A product marketing manager usually sits between product technology, marketing, sales and customer success to help manage the product roadmap and to internal and external communications related to new feature releases.
Essentially, a product manager is there to ensure that new features are well-researched and represent strong benefits for your target personas, or ideal customer profile (ICP). Once complete, the benefits of the new features must be communicated widely (both internally and externally) or else the product enhancements and features will be untouched and unappreciated by your customer base. Depending on release cycles, product managers may need to update content and collateral frequently.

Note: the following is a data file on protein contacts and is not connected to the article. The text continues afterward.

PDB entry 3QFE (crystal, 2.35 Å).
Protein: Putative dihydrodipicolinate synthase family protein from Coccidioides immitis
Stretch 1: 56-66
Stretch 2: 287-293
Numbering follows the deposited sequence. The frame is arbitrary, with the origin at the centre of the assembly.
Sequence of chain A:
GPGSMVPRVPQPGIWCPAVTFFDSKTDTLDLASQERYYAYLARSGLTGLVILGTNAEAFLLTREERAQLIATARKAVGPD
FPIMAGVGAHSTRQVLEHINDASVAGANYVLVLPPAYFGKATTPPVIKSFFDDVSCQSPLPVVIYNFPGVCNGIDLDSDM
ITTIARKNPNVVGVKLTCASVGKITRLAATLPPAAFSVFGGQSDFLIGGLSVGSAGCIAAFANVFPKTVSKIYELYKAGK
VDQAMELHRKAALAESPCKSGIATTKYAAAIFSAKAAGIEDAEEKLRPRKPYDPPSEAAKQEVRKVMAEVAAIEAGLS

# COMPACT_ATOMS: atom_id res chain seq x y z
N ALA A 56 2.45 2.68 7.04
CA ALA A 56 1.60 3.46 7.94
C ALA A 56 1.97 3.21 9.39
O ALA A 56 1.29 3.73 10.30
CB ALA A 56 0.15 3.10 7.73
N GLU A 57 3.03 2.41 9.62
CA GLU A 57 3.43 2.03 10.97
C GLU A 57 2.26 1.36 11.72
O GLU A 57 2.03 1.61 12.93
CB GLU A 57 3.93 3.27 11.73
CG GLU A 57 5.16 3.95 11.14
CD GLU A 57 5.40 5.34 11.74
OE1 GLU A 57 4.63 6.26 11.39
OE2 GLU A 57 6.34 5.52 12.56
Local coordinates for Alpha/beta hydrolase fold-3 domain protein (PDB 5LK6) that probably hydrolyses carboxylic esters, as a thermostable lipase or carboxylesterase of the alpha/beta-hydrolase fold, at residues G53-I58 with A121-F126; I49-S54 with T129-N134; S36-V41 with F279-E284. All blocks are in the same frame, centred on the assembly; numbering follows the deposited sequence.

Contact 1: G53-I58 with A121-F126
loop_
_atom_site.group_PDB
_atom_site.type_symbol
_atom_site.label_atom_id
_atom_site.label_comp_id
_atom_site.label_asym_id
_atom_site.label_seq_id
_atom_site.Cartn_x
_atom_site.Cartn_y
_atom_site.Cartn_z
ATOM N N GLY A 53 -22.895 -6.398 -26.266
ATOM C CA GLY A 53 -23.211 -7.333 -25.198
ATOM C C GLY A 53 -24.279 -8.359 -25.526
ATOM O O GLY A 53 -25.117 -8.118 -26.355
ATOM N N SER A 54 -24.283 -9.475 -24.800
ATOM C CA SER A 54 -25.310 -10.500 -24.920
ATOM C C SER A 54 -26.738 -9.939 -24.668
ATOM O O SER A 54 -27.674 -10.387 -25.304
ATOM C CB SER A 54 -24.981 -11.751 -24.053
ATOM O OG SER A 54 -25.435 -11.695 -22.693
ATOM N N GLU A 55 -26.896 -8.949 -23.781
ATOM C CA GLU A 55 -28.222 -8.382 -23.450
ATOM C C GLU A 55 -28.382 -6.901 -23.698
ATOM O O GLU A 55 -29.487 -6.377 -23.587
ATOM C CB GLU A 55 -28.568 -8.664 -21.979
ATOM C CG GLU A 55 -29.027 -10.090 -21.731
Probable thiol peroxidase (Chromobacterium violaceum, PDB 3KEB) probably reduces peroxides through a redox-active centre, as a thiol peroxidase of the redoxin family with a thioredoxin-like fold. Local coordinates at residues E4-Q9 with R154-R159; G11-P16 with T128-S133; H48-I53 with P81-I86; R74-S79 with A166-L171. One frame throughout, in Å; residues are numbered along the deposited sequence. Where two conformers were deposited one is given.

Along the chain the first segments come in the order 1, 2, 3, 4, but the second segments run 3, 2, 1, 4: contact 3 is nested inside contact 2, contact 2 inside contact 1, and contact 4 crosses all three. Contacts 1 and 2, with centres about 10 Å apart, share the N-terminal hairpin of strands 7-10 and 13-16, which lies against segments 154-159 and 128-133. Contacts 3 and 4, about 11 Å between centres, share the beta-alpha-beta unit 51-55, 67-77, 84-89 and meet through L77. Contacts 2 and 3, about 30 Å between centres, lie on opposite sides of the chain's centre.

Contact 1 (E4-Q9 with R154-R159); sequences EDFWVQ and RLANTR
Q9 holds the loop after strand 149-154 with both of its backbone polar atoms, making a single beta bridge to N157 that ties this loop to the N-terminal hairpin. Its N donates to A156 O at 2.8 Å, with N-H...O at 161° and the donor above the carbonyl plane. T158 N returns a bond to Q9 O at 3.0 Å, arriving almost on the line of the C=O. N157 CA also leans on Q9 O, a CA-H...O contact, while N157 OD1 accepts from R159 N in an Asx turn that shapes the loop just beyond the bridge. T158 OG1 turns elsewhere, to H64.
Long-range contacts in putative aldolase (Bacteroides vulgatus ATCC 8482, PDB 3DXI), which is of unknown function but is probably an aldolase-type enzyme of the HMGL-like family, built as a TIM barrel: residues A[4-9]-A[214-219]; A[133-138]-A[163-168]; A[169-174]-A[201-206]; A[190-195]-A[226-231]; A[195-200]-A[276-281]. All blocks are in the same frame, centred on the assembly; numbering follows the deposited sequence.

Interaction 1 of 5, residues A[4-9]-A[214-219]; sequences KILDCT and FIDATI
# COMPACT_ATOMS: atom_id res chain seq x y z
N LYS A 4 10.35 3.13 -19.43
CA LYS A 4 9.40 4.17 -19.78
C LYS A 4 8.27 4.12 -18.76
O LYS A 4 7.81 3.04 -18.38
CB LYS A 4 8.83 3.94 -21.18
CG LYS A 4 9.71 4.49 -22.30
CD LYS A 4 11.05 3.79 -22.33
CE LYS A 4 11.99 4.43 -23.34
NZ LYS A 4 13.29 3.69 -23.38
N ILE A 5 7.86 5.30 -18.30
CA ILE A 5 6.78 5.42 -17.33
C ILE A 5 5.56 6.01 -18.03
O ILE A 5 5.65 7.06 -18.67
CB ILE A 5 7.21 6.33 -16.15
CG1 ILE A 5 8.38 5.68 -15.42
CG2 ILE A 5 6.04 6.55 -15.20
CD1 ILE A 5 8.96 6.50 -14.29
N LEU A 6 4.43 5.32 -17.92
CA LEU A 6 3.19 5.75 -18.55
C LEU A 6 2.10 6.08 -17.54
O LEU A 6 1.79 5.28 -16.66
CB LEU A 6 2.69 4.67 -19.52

Your product marketing manager needs to thoroughly understand the Product or Service. Whether your business is a start-up, small, medium or large organization, product managers should understand your offering.
Since the role of a product manager is the strategic planning and execution of new and existing products, it's necessary to have a thorough knowledge about what the company offers. A product manager is expected to be the hub of expertise for the entire company regarding the products and services.
Remarkable software product marketing managers have the ability to evaluate and research the SaaS industry, the market, and the competition. By doing this, they create a sustainable vision of how to meet the needs of the market and satisfy customers. They also realize when to modify products to meet the needs of the market.